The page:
The deal, according to Siegel, not only grants extra water for all parties involved but will also provide more jobs for Jordanians, Palestinians and Israelis. Additionally, it brings the added environmental benefit of helping to potentialy stabilize the Dead Sea and weaves together the Jordanians, Palestinians and Israelis.
“It’s a virtuous circle all the way around,” Siegel said.
Professor Uri Shani was Chairman of Israel's Steering Committee for the Red Sea – Dead Sea Channel international project and worked on the original negotiations for the deal which began over a decade ago in 2005.
For Shani, this agreement is “win-win-win.”
“I’m very happy Hanegbi signed this agreement,” Shani said, explaining that, when he began working on the project over ten years ago, it was difficult to get both sides to make concessions and there was no input from foreign governments.
“When we initially brought our suggestions to the Jordanians and the Palestinians,” Shani told i24NEWS, “it took them two years to get back to us because they were trying to figure out how we were trying to cheat them.”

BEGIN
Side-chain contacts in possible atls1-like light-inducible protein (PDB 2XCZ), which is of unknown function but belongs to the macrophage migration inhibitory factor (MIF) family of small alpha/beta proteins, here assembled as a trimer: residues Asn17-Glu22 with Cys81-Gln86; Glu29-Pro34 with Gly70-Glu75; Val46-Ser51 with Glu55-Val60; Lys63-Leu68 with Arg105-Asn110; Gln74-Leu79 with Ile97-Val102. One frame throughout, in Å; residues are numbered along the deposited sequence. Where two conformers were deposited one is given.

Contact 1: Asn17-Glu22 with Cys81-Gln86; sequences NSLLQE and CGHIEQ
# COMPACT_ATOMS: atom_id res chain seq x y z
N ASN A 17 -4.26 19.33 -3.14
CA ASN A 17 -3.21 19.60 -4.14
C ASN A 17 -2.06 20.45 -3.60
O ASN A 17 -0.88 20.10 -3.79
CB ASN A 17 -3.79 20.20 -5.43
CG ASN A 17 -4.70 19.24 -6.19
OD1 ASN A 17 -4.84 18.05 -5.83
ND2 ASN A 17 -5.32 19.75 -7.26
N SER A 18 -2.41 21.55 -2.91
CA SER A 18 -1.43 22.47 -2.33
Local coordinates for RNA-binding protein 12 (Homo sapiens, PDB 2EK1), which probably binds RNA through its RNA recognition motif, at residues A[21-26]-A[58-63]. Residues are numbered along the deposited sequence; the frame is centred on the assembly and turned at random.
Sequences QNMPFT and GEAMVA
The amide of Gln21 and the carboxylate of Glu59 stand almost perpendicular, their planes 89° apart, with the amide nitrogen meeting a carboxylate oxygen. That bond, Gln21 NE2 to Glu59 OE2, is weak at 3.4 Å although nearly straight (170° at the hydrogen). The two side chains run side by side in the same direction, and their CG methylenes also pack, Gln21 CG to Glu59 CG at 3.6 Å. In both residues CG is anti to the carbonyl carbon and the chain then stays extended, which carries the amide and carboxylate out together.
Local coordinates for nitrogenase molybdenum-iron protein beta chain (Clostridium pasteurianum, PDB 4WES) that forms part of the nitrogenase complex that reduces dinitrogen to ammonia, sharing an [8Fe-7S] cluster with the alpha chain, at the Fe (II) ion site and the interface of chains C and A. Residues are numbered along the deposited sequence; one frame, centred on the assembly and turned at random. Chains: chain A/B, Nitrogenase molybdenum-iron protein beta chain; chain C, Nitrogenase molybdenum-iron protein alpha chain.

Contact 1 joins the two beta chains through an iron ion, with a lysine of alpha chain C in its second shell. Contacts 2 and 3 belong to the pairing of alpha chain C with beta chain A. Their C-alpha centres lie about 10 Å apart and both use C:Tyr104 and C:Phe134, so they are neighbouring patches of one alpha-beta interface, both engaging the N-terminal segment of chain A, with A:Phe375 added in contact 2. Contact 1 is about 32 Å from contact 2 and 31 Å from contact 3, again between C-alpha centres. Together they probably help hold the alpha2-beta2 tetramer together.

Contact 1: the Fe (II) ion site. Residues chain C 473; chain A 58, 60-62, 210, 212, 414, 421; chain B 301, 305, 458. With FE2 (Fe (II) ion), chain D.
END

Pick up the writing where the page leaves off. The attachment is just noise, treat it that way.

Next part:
After the Jordanian and Palestinian delegations realized Israel was not trying to trick them and that all the parties stood to gain, they agreed to sign.
“Trust is the name of the game,” Shani said. “Even when you disagree, you have to do it with full trust.”
“We made agreements without the Americans, the US refused to be signatories at first, along with the World Bank because they didn’t believe either side would even sign," Shani added. "Until the last minute, there were so many problems.”
One point of contention in the negotiations was over who would oversee aquifers in in the West Bank to ensure they wouldn’t become contaminated. Additionally, if wells were dug too deeply, they could be at risk of contamination from seawater from the Mediterranean Sea, making their contents undrinkable.